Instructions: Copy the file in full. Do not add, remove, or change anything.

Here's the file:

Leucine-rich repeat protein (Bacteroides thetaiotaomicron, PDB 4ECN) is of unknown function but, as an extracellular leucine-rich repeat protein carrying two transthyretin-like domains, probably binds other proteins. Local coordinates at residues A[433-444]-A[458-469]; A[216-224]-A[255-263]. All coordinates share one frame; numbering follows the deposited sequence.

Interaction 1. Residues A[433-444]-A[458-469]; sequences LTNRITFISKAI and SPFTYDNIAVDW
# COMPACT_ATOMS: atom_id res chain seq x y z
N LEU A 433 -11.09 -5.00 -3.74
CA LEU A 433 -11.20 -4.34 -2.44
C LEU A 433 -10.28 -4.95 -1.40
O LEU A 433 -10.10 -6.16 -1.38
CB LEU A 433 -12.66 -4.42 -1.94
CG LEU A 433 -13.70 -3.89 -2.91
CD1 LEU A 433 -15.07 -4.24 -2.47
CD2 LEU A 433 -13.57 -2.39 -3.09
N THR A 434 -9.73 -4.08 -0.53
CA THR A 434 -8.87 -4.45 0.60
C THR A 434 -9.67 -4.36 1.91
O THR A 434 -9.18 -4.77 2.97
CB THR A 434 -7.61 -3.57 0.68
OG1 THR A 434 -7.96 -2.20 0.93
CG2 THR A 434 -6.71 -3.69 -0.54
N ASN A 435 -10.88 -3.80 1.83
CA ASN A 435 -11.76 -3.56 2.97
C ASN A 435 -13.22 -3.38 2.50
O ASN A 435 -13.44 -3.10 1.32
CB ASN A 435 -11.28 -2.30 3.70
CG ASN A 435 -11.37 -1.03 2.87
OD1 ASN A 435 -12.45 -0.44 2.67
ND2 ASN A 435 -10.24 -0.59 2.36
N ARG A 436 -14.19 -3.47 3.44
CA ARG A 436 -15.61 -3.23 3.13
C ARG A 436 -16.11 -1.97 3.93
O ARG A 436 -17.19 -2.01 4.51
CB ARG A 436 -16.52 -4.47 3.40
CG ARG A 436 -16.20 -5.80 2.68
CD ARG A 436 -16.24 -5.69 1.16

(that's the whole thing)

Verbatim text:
Leucine-rich repeat protein (Bacteroides thetaiotaomicron, PDB 4ECN) is of unknown function but, as an extracellular leucine-rich repeat protein carrying two transthyretin-like domains, probably binds other proteins. Local coordinates at residues A[433-444]-A[458-469]; A[216-224]-A[255-263]. All coordinates share one frame; numbering follows the deposited sequence.

Interaction 1. Residues A[433-444]-A[458-469]; sequences LTNRITFISKAI and SPFTYDNIAVDW
# COMPACT_ATOMS: atom_id res chain seq x y z
N LEU A 433 -11.09 -5.00 -3.74
CA LEU A 433 -11.20 -4.34 -2.44
C LEU A 433 -10.28 -4.95 -1.40
O LEU A 433 -10.10 -6.16 -1.38
CB LEU A 433 -12.66 -4.42 -1.94
CG LEU A 433 -13.70 -3.89 -2.91
CD1 LEU A 433 -15.07 -4.24 -2.47
CD2 LEU A 433 -13.57 -2.39 -3.09
N THR A 434 -9.73 -4.08 -0.53
CA THR A 434 -8.87 -4.45 0.60
C THR A 434 -9.67 -4.36 1.91
O THR A 434 -9.18 -4.77 2.97
CB THR A 434 -7.61 -3.57 0.68
OG1 THR A 434 -7.96 -2.20 0.93
CG2 THR A 434 -6.71 -3.69 -0.54
N ASN A 435 -10.88 -3.80 1.83
CA ASN A 435 -11.76 -3.56 2.97
C ASN A 435 -13.22 -3.38 2.50
O ASN A 435 -13.44 -3.10 1.32
CB ASN A 435 -11.28 -2.30 3.70
CG ASN A 435 -11.37 -1.03 2.87
OD1 ASN A 435 -12.45 -0.44 2.67
ND2 ASN A 435 -10.24 -0.59 2.36
N ARG A 436 -14.19 -3.47 3.44
CA ARG A 436 -15.61 -3.23 3.13
C ARG A 436 -16.11 -1.97 3.93
O ARG A 436 -17.19 -2.01 4.51
CB ARG A 436 -16.52 -4.47 3.40
CG ARG A 436 -16.20 -5.80 2.68
CD ARG A 436 -16.24 -5.69 1.16